I believe if you listen to ROOT! with this preconception somewhere in your subconscious, you will immediately find our music slightly shitty, or ill-conceived, or somehow less worthy. When I was a teenager, I thought the Beach Boys were a silly bubblegum surf group for oldies. You could have played me Pet Sounds and I would still have had the same impression. Now, the reverse happens: with any “serious” musical scholar, one must attest to the genius of the Beach Boys. Which is true? Both, and neither.
I also think people, with the best intentions, may be distracted by lyrics which stand up on their own without the music. The lyrics become the entire focus – it’s like your brain is so engaged by following the story, or “getting” the point of the lyric, that you aren’t really listening to the music. Not like if you were listening to Crowded House. Neil Finn writes lyrics which sound poetic but are so vague (meaningless? Maybe, although I’m sure they mean something to him) — they are so vague that they don’t engage your brain, you don’t have to hang on to every word, listen hard, follow the story. So you relax back and just enjoy the words as if they are another, tasteful, sublime element of the overall Neil Finn sound. You therefore are receptive to the qualities of his music.
But if I took a Neil Finn song, got Crowded House to play it (behind a curtain) and stood out the front singing “Ennui Will Rock You” there’d be someone out there thinking: “great lyrics… shame about the music.”
This is the misconception before which I stand, sword-in-hand. And as for people who say “you can’t take the piss but expect us to take your music seriously” my reply is thus: If you are an unimaginative fuck, it’s not my fault. Was American Beauty simply a comedy? Did Frontline have nothing serious to say? It’s possible within film to work on two levels, to make people laugh, but also have a darker, serious point lurking within. Why not music? I agree, pop music is a basic, unsophisticated artform, but it shouldn’t follow that we apply basic, unsophisticated rules to it. So, whether anyone likes/dislikes ROOT! is not the point.
Here’s the point: I do not write “pisstake” songs. I write and re-write both lyrics and music so I can make them, in their own right, a thing of beauty. My songs have as much “musical craft” as anyone else’s. When they sound a little country, or rock, or hip hop, it’s because I like it that way, not because I am making some intellectual critique of that style of music. I love popular music with a fan’s ardour, and when the guitar goes “twang!” in our songs, that’s because I really dig it — dumb and un-‘conceptualised’ as that may sound.
Furthermore, the players in this band (I can talk about them with frank immodesty) are really good. They have played with the best/won awards/have huge and varied experience, etc etc. They are as good as it gets in this country.
So when it’s all said and done, my point is this: this band is a “real” band, and our music should be listened to with this mindset — not “it must be a pisstake” or “the music is just tacked on at the end” or “the lyrics are better than the music”. If, after all that, you still think our music is crap, then fine, we have failed to impress you. Because after all, it’s a matter of opinion.
Is anyone still awake? I’ll try to be more succinct from now on.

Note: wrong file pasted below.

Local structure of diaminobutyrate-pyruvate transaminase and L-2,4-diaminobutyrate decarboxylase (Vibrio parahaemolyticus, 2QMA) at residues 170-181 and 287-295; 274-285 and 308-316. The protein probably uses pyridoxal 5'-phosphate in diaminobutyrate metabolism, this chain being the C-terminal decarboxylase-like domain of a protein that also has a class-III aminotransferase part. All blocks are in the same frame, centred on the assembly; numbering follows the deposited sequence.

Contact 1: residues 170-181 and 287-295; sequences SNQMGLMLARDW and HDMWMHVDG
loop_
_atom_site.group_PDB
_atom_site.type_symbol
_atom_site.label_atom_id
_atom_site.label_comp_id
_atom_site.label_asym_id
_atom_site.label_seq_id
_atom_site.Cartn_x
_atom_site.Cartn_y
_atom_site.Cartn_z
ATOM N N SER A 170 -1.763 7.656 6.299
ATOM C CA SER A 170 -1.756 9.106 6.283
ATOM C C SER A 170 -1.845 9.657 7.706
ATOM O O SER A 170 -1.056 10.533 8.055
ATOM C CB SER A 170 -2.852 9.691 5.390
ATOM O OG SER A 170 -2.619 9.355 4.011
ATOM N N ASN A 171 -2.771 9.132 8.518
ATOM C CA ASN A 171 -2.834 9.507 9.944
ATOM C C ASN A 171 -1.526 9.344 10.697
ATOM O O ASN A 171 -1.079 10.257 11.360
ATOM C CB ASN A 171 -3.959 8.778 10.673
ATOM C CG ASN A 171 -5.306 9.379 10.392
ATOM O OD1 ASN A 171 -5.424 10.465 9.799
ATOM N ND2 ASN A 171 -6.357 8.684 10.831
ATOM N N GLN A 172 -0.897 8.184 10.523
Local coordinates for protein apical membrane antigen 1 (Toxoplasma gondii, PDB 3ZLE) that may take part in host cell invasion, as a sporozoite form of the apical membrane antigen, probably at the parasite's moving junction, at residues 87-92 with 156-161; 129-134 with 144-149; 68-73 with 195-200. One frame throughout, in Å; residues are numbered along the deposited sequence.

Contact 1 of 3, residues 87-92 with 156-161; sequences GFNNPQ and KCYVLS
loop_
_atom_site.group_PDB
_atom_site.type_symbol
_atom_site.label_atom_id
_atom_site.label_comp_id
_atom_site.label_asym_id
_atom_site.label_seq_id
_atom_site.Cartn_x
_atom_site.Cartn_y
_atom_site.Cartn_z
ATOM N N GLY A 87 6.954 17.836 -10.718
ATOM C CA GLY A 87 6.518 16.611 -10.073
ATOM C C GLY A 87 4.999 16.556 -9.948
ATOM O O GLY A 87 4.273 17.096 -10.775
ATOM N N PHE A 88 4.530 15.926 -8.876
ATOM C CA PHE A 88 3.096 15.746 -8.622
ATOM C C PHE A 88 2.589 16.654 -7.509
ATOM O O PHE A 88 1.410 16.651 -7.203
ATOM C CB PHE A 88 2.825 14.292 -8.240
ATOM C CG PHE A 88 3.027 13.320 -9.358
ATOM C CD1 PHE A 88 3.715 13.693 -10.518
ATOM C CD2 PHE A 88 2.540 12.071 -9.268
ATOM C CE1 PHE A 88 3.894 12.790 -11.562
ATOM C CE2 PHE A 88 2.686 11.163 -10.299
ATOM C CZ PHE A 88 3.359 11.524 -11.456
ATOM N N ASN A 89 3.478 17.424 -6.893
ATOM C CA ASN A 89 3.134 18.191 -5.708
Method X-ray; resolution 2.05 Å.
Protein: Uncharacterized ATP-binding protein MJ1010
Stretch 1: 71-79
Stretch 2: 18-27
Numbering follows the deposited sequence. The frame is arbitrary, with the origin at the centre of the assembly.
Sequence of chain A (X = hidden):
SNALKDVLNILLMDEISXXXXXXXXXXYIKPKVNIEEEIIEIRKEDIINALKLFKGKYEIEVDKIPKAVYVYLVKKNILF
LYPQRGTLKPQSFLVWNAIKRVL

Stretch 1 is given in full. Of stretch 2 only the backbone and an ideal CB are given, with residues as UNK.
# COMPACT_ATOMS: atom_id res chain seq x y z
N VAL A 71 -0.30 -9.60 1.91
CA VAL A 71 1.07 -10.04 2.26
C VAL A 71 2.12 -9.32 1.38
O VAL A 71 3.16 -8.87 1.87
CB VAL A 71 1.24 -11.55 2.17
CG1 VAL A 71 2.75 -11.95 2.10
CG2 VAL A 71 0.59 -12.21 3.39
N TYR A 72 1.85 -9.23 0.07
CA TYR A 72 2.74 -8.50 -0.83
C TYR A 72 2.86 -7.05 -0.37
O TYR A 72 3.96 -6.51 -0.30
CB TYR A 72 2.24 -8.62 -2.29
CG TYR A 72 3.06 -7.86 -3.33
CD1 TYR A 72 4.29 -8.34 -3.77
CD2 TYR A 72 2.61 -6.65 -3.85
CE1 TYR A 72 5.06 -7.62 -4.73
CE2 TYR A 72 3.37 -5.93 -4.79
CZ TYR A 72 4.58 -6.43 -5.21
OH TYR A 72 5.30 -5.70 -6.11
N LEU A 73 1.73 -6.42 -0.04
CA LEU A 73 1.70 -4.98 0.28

(Note from Greg: You bet I’m awake – I’ve just been chastised for two pages! I should clarify that I don’t dislike ROOT!’s music. I am simply Country and Western-phobic, which is not the same thing. It’s the result of bad childhood radio experiences in Queensland. Whenever I hear a band play C’n’W I unconsciously assume, often wrongly, that they are taking the piss — like hearing a metal band after watching Spinal Tap.)
Compliments? Well, this one bowled me over: A girl has a tattoo of the “Root” character. How does one react to this? Should I offer to mow her lawn for a year?
How did you meet your band mates, and why did you choose this particular musical genre? Are they session musos or friends?
I’ve known Henri for a long time. He is the Renaissance Man: Jazz-trained saxophonist, guitarist in a Barcelona punk-rock band, soundtrack composer, recording engineer, and best of all: carpenter. He built me some shelves. I said “shall we attempt to rock?” and he agreed. Here we are. Henri knows this huge network of musicians. So we hand-picked the two best ones we could get our hands on. Steve did a lot of sessions and still plays as a hired hand in all kinds of musical fields. It was Steve who originally played on our demos and told me they were good enough to form a band around. I needed telling, because I am a bit weird like that. We got Barnaby next. He won a national drumming title at 19 and went to live/play/learn in New Orleans. He’s a drum teacher and plays in various jazz and blues combos. I think he and Steve find ROOT! as a kind of fun diversion to their normal musical pursuits. And they probably think we’re going to become huge, poor bastards. I will become huge, eventually, that’s for sure — have you seen how many chins I’ve already got?
Doug Lee sang on our album. But he was busy touring with Ice Cream Hands, so I couldn’t “pinch” him until this year. He’s a fine bass player, but importantly, he’s the best harmony singer I’ve worked with, and I have a long abiding love for that whole style of singing that Doug’s into — the whole Big Star/Teenage Fanclub/Badfinger genre of harmony pop. I wanted that into our vocal arrangements. All of the guys are good singers, which was important to me.
And then, there’s the personality factor. We have a no fuckwit policy in this band.